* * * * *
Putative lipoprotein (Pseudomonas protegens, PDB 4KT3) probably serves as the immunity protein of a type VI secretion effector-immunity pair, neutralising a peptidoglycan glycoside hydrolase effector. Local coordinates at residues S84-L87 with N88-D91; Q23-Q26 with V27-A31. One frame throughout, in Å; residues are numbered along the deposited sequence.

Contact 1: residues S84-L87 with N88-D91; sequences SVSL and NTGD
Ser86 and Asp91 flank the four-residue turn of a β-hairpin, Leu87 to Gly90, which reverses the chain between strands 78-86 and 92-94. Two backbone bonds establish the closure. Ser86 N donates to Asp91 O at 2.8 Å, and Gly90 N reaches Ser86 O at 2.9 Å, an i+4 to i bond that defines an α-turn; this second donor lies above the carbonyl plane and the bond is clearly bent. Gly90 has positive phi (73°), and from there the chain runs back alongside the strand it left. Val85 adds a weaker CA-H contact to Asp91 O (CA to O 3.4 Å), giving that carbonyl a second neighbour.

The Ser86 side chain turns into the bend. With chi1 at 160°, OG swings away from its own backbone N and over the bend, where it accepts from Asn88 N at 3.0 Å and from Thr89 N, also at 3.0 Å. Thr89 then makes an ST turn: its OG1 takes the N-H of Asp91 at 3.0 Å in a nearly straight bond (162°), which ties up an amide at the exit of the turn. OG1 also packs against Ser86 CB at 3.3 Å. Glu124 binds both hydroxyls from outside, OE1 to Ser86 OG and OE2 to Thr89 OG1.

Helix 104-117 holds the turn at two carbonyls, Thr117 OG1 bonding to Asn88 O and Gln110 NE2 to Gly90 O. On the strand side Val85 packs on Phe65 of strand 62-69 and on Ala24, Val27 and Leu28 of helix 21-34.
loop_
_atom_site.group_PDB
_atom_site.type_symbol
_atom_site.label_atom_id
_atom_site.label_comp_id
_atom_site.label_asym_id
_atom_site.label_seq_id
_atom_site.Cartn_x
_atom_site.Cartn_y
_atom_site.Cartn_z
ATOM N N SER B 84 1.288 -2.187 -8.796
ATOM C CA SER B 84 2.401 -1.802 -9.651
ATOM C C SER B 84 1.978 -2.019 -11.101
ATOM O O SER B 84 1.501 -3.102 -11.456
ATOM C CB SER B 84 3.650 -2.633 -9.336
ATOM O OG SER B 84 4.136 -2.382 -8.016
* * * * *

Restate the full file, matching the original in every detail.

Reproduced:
Putative lipoprotein (Pseudomonas protegens, PDB 4KT3) probably serves as the immunity protein of a type VI secretion effector-immunity pair, neutralising a peptidoglycan glycoside hydrolase effector. Local coordinates at residues S84-L87 with N88-D91; Q23-Q26 with V27-A31. One frame throughout, in Å; residues are numbered along the deposited sequence.

Contact 1: residues S84-L87 with N88-D91; sequences SVSL and NTGD
Ser86 and Asp91 flank the four-residue turn of a β-hairpin, Leu87 to Gly90, which reverses the chain between strands 78-86 and 92-94. Two backbone bonds establish the closure. Ser86 N donates to Asp91 O at 2.8 Å, and Gly90 N reaches Ser86 O at 2.9 Å, an i+4 to i bond that defines an α-turn; this second donor lies above the carbonyl plane and the bond is clearly bent. Gly90 has positive phi (73°), and from there the chain runs back alongside the strand it left. Val85 adds a weaker CA-H contact to Asp91 O (CA to O 3.4 Å), giving that carbonyl a second neighbour.

The Ser86 side chain turns into the bend. With chi1 at 160°, OG swings away from its own backbone N and over the bend, where it accepts from Asn88 N at 3.0 Å and from Thr89 N, also at 3.0 Å. Thr89 then makes an ST turn: its OG1 takes the N-H of Asp91 at 3.0 Å in a nearly straight bond (162°), which ties up an amide at the exit of the turn. OG1 also packs against Ser86 CB at 3.3 Å. Glu124 binds both hydroxyls from outside, OE1 to Ser86 OG and OE2 to Thr89 OG1.

Helix 104-117 holds the turn at two carbonyls, Thr117 OG1 bonding to Asn88 O and Gln110 NE2 to Gly90 O. On the strand side Val85 packs on Phe65 of strand 62-69 and on Ala24, Val27 and Leu28 of helix 21-34.
loop_
_atom_site.group_PDB
_atom_site.type_symbol
_atom_site.label_atom_id
_atom_site.label_comp_id
_atom_site.label_asym_id
_atom_site.label_seq_id
_atom_site.Cartn_x
_atom_site.Cartn_y
_atom_site.Cartn_z
ATOM N N SER B 84 1.288 -2.187 -8.796
ATOM C CA SER B 84 2.401 -1.802 -9.651
ATOM C C SER B 84 1.978 -2.019 -11.101
ATOM O O SER B 84 1.501 -3.102 -11.456
ATOM C CB SER B 84 3.650 -2.633 -9.336
ATOM O OG SER B 84 4.136 -2.382 -8.016